Date Published: April 25, 2022 - Last Updated 1 Year, 108 Days, 1 Hour, 14 Minutes ago
Employee engagement is critical in a virtual/work-at-home environment. Great employee engagement means greater performance and accountability, but some leaders in the work-at-home space continue to struggle with how to do this. New leadership strategies and skills, including employee engagement, need to be deliberately reengineered for the work-at-home environment.
The first step is acknowledgment. Employees need to hear that their leaders understand they aren’t meeting the engagement level that employees need in a work-at-home environment. Employees aren’t expecting leadership to be perfect, but they are looking for transparency and honesty. It’s okay if leaders don’t have all the answers. The amount of honesty and transparency is from the employee’s perspective, not leadership’s.
Remember, perception is reality. Acknowledging what the employees are feeling is the first step.
The second step is to realize that “the people know the answer.” Employees know what they need and want—so ask them. Get personal with your employees. Have organizational meetings where each team delegates someone to bring their ideas to a focus group. Post all the ideas on a virtual discussion board, highlighting the top ideas that the focus group feels are the most important. Employees understand that companies can’t do everything they suggest, but acknowledging the ideas is important.
This demonstrates that leadership is listening. Now you have the attention of the entire employee base.
The third step is to let the employees cultivate a few of those ideas and utilize a “pilot program” to see how well the employees think the idea works. Numbers are a good way to see if their ideas are working, so have them measure their success. Include a once-a-week survey or utilize a discussion board for comments on the pilot program. When employees own the process, they own the outcome.
Don’t underestimate your employees. Remember, the people know the answer—so ask them.
The fourth step is communication feedback loops. Communicate everything so rumors don’t start. Communicate both the positive and negative. Communicate the “why.” Communicate multiple times a day using multiple channels. This may seem like a huge amount of communication, but people tend to gravitate to the channel of their choice. Make it easy for them to get information on their favorite channel and then assimilate the information, voice their opinion on the information, and offer more suggestions. After all, isn’t this the same communication feedback loop that you would have in a brick-and-mortar environment?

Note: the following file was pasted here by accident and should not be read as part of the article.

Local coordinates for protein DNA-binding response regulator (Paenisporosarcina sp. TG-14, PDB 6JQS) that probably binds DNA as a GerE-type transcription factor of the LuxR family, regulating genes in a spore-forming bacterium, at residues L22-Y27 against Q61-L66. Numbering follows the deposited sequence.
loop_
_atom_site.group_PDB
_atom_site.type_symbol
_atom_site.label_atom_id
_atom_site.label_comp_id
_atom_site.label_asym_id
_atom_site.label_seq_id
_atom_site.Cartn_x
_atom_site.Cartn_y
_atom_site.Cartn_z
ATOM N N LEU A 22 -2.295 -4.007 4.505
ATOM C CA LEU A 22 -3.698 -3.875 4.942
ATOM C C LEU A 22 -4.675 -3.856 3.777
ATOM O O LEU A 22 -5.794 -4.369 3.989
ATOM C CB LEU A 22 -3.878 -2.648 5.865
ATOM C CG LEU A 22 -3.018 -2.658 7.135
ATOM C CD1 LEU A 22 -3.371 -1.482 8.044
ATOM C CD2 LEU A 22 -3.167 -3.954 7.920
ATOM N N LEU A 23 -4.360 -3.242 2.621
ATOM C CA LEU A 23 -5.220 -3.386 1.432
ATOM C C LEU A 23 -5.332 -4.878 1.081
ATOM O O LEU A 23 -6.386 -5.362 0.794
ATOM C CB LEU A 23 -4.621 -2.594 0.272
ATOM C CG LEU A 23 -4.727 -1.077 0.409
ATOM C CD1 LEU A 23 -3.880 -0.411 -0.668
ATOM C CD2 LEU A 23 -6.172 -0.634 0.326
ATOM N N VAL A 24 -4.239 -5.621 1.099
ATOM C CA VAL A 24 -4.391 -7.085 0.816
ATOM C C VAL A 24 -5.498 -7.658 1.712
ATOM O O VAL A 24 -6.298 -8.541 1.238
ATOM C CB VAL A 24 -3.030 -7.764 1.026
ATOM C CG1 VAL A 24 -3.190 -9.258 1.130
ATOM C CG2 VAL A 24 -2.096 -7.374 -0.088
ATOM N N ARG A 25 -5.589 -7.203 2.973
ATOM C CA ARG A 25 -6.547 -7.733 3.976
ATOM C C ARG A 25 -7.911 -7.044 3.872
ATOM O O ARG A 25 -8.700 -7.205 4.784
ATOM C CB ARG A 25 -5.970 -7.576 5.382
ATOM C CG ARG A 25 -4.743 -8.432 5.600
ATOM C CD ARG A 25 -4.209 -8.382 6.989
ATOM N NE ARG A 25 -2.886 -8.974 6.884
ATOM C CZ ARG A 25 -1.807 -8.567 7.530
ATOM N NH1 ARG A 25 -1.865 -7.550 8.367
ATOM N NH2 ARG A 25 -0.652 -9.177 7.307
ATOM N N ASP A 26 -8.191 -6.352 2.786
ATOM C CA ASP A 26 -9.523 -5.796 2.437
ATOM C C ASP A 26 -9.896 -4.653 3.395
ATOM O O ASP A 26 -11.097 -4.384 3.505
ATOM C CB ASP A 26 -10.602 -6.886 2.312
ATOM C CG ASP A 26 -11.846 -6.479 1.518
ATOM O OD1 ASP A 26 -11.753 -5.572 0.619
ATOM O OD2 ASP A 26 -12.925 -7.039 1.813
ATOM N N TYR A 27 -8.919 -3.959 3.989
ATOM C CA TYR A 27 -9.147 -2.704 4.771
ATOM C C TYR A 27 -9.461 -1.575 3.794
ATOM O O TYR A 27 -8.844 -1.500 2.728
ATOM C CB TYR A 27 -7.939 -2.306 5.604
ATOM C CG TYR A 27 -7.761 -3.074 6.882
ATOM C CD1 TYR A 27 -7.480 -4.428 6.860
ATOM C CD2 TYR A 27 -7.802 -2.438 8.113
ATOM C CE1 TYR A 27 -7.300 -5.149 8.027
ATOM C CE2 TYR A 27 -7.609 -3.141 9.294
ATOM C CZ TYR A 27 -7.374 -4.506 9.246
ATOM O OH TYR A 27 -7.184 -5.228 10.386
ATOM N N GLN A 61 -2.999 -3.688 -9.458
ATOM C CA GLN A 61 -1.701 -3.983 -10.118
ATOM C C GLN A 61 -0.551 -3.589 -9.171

Utilizing consistent communication feedback loops will build the trust of the employees, and they will be more engaged.
The fifth step is to utilize more videos when communicating with employees throughout your organization. Try sharing these videos with supporting departments. This way everyone can get excited and know what’s going on. This can cause a chain reaction of excitement and engagement throughout your organization.
Yes, this all takes time. But leaders either will spend the time by being strategic on the front end and making deliberate decisions on how to engage employees or by doing damage control—more performance management, more verbal and written warnings, more schedule changes, and more missed KPIs.
Companies are attempting to apply brick-and-mortar leadership strategies and skills to the work-at-home environment, but these don’t transpose cleanly from one environment to the next. How leaders talk with, coach, and engage with employees, and how employees interact in their new work environment all have to be reengineered.